Alex Lyon with TODAY bug 3

DETROIT -- At the start of the game, someone tossed on octopus onto the ice, the traditional symbol of the Stanley Cup Playoffs in Detroit. At the end of the game, the Detroit Red Wings were booed off the ice.

That said it all.

The Red Wings raised hopes they'd make the playoffs for the first time in eight seasons by going 16-4-2 from Jan. 2-Feb. 27, building an eight-point cushion in the playoff race.

But with a 4-1 loss to the Arizona Coyotes at Little Caesars Arena on Thursday, they have lost seven straight games in regulation and been outscored 36-12 during the slump. Detroit (33-27-6) is below the cut line in the Eastern Conference.

They're tied in points with the New York Islanders, who hold the second wild card in the East but have a game in hand. The Washington Capitals are one point back with a game in hand. The Buffalo Sabres, three points back with one more game played, visit Little Caesars Arena on Saturday (12:30 p.m. ET; BSDET, NHLN, MSG-B, SN1).

"It's unacceptable," forward David Perron said. "It's as tough as it gets right now in the room. We've got to find a way to bounce back. We've got to find a way to get up and put our pride on the line and be better."

Perhaps some people got ahead of themselves.

"We thought maybe at times we were going to make some plays to get to the playoffs, but this league is too good," Perron said. "It keeps you honest, and I think that's what's happening a little bit to us right now."

Dylan Larkin has missed the past five games with a lower-body injury and is expected to miss at least two more. That is a big factor. Larkin is Detroit's captain and No. 1 center. He leads the team in goals (26) and is tied for the team lead in points (54) with forwards Alex DeBrincat and Lucas Raymond.

Still, that doesn't explain this.

"We have not handled our group very well with Dylan out, and there's no reason for that," coach Derek Lalonde said. "He's a special, special player. He's our engine a lot of nights. But we have a very capable group, a very capable lineup."

The biggest problem is defense. It has been a problem under the surface all season, masked by hot offense and goaltending, and it's showing now that the offense and goaltending have gone cold.

The Red Wings ranked 20th in the NHL in goals against per game (3.15) before this losing streak began Feb. 29.

When general manager Steve Yzerman spoke to the media after the 2024 NHL Trade Deadline on March 8, he said: "We've got to be a strong defensive team, and we've got to continue to work at that. In my opinion, that'll be the key for us going down the stretch here."

The Red Wings have given up 20 goals in four games since. They're now tied for 25th in the NHL in goals against per game (3.36) with the Tampa Bay Lightning.

They're making too many mistakes and putting too much stress on goalie Alex Lyon, who isn't bailing them out like he was before.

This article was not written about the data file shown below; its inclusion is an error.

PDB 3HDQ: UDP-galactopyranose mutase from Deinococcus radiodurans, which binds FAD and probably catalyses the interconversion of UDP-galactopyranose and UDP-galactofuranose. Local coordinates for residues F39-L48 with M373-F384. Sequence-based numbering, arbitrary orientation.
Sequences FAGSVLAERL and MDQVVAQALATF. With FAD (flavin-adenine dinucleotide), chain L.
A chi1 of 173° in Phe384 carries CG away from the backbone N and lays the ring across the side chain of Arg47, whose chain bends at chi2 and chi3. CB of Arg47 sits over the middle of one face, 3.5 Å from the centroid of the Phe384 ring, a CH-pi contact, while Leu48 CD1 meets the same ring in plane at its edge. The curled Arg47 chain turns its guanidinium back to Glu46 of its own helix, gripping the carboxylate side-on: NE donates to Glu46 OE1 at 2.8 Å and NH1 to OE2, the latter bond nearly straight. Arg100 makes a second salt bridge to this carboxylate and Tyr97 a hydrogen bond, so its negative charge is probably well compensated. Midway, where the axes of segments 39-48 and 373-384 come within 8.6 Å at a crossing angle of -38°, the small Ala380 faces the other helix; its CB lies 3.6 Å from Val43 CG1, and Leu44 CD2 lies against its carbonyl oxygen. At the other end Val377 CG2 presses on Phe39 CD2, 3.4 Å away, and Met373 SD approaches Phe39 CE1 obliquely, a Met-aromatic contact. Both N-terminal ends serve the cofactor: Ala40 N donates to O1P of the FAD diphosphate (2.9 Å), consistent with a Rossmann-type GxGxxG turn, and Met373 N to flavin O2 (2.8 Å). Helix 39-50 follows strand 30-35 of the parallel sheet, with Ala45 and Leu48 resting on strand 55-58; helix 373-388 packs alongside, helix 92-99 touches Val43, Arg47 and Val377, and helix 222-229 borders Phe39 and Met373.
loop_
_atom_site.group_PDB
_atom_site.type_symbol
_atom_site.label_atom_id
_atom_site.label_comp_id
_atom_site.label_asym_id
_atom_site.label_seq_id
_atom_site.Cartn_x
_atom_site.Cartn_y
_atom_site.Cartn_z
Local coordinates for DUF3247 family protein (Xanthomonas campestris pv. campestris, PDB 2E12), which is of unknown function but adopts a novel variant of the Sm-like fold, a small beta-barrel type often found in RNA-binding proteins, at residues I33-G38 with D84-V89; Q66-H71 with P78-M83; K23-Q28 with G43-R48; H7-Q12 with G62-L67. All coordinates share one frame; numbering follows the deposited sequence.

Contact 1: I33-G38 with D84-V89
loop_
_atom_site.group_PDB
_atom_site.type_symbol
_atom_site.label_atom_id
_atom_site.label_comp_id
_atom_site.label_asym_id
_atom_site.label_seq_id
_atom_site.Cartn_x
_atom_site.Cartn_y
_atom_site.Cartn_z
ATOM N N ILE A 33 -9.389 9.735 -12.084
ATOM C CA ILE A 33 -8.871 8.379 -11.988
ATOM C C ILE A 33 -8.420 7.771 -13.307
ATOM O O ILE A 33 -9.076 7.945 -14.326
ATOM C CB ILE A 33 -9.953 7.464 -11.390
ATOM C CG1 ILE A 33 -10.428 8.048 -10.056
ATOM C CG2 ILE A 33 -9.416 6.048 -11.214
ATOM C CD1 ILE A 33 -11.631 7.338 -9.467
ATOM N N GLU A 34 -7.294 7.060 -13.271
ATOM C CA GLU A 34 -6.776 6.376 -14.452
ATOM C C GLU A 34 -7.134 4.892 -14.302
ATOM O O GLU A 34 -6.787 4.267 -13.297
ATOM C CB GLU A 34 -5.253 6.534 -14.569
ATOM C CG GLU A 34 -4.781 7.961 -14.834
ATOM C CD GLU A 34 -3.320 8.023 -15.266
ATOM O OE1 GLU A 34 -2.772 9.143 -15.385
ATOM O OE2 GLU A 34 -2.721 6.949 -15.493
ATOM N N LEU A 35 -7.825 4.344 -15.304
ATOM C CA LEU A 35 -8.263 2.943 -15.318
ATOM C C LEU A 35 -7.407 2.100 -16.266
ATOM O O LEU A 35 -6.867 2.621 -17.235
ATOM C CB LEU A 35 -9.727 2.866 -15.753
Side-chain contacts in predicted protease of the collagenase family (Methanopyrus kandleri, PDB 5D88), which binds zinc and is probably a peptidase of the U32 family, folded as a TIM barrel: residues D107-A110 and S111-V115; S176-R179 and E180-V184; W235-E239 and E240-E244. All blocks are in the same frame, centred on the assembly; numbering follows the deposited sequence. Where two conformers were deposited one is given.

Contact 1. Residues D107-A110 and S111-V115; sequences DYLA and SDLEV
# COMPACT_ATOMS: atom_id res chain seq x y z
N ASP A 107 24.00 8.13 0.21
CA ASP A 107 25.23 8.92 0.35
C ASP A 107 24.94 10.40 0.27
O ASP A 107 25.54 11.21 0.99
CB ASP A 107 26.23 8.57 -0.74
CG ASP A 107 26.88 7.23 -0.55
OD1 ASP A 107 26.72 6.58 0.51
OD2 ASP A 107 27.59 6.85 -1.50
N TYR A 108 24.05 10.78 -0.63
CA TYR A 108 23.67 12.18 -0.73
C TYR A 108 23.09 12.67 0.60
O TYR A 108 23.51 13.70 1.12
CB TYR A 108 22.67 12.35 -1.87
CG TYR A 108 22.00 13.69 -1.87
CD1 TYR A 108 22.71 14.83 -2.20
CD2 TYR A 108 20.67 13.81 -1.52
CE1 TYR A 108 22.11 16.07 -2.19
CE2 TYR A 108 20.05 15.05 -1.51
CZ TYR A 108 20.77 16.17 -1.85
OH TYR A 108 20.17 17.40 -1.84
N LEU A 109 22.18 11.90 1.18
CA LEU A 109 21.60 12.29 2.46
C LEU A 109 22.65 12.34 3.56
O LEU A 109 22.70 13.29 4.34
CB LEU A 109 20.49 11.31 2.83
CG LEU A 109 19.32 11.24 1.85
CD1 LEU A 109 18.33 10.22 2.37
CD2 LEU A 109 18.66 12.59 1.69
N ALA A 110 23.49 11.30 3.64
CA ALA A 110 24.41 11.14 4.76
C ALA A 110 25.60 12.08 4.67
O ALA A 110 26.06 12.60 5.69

Lyon, a 31-year-old veteran who has spent most of his pro career in the American Hockey League, had never played more than 15 games in an NHL season until this. He has played 27 of the past 31 games.

From Dec. 29-Feb. 27, he went 14-5-2 with a 2.86 goals-against average, .909 save percentage and one shutout. Since then, he has gone 0-6-0 with a 4.90 GAA and .855 save percentage.

"We have to be better defensively," defenseman Ben Chiarot said. "I think you see the chances that we give up. They're ones that shouldn't happen, especially at this time of year when everything should be rolling in the same direction.

"It should be like a machine by this point and just everyone knows exactly where they're supposed to be and being there at the right time, and we're not there yet, and we need to get there in a hurry."

The Red Wings ranked fourth in the NHL in goals per game (3.58) before this losing streak and are now seventh (3.38). They have 13 players in double digits in goals, most in the NHL. But Larkin is out, and they scratched forward Daniel Sprong, a 16-goal scorer, against Arizona because of his defensive play. It's March too.

"You don't get the same type of offense throughout the whole year," Perron said. "Tentative or not making plays or whatever it is, it's just different hockey at the start of the year. You don't outscore your problems all the way through the year. I just don't believe in that.

"I haven't seen a team recently winning the Stanley Cup that way. Over my whole career, I haven't seen that. And we've got to find a way to put a sound, solid game for 60 minutes that we can hang our hat to and be proud of it at the end of the day, and most of the time, we're going to have to allow less than two goals, three goals. That's what it is."

Detroit leads the NHL with 11 third-period comeback wins. That once seemed good, because the Red Wings never felt out of a game. Now it seems bad, because it means they're playing from behind too often, and it's unsustainable. They've lost their mojo.

"When we're playing well and things are going well for us, it doesn't really bother us," Chiarot said. "We know we're going to get the next goal. And right now, we've just kind of lost that confidence that we can do it. Fighting to get that back is what we need."

They best start Saturday.

"Just find a way, turn the page, zero in on the next game and go at it," Perron said. "Why not do it against the Sabres?"